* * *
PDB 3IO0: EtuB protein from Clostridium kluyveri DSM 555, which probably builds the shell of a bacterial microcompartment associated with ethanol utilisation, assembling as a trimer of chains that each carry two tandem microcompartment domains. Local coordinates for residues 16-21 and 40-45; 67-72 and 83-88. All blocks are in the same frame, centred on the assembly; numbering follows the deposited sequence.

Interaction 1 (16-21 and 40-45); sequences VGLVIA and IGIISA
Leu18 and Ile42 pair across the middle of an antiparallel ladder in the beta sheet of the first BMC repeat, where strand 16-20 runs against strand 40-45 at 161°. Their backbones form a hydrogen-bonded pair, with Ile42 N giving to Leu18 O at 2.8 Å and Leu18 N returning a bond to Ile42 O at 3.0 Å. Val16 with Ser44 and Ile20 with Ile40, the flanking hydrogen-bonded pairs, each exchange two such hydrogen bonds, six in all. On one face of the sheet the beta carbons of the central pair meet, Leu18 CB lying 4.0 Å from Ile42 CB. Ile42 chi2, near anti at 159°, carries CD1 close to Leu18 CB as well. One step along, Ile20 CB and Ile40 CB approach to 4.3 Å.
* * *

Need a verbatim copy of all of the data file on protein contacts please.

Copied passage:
PDB 3IO0: EtuB protein from Clostridium kluyveri DSM 555, which probably builds the shell of a bacterial microcompartment associated with ethanol utilisation, assembling as a trimer of chains that each carry two tandem microcompartment domains. Local coordinates for residues 16-21 and 40-45; 67-72 and 83-88. All blocks are in the same frame, centred on the assembly; numbering follows the deposited sequence.

Interaction 1 (16-21 and 40-45); sequences VGLVIA and IGIISA
Leu18 and Ile42 pair across the middle of an antiparallel ladder in the beta sheet of the first BMC repeat, where strand 16-20 runs against strand 40-45 at 161°. Their backbones form a hydrogen-bonded pair, with Ile42 N giving to Leu18 O at 2.8 Å and Leu18 N returning a bond to Ile42 O at 3.0 Å. Val16 with Ser44 and Ile20 with Ile40, the flanking hydrogen-bonded pairs, each exchange two such hydrogen bonds, six in all. On one face of the sheet the beta carbons of the central pair meet, Leu18 CB lying 4.0 Å from Ile42 CB. Ile42 chi2, near anti at 159°, carries CD1 close to Leu18 CB as well. One step along, Ile20 CB and Ile40 CB approach to 4.3 Å.